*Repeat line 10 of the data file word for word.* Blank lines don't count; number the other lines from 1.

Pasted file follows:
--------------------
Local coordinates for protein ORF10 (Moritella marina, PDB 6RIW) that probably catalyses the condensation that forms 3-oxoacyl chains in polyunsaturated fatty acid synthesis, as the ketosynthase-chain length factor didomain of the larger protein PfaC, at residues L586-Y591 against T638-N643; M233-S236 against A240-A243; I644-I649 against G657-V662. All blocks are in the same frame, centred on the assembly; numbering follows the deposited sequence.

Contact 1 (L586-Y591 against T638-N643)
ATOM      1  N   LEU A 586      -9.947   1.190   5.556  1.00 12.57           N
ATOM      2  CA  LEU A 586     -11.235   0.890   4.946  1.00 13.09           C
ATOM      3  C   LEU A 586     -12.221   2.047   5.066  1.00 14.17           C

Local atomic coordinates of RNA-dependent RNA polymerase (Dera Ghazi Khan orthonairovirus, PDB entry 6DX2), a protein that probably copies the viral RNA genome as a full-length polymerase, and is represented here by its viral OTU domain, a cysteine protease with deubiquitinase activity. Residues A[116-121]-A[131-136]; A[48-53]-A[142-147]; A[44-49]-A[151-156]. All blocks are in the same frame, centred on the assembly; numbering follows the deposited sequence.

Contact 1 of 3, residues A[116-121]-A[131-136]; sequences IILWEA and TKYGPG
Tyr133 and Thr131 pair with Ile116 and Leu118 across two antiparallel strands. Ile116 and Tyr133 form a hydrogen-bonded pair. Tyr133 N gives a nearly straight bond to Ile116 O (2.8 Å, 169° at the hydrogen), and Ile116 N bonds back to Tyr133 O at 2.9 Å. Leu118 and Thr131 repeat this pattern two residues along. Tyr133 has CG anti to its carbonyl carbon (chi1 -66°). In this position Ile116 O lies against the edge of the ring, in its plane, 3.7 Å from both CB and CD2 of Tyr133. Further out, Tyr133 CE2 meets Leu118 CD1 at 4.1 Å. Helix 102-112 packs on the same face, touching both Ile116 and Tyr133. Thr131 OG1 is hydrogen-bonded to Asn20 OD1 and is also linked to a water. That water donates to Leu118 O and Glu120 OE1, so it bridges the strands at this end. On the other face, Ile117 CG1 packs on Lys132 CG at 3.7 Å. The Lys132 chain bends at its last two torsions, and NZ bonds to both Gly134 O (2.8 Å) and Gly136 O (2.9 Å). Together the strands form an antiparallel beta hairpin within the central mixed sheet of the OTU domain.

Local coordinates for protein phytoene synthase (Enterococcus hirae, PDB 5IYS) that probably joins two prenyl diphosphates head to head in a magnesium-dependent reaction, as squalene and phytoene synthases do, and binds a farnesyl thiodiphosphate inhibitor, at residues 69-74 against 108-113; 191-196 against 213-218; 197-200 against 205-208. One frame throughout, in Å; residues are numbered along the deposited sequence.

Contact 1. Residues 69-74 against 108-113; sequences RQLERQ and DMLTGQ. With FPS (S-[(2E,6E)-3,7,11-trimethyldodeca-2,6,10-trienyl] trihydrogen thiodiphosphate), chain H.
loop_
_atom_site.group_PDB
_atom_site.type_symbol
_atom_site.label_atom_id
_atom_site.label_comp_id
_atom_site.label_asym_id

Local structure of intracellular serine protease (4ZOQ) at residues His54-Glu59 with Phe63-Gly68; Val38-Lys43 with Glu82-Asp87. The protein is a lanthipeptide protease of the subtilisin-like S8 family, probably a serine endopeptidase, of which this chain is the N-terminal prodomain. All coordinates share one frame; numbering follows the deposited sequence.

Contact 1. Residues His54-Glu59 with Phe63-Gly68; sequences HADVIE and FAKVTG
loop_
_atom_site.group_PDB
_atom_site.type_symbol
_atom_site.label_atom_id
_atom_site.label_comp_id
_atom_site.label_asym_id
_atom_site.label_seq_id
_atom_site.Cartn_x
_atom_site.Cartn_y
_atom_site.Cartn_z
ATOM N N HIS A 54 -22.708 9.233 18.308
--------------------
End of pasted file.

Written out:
Contact 1. Residues 69-74 against 108-113; sequences RQLERQ and DMLTGQ. With FPS (S-[(2E,6E)-3,7,11-trimethyldodeca-2,6,10-trienyl] trihydrogen thiodiphosphate), chain H.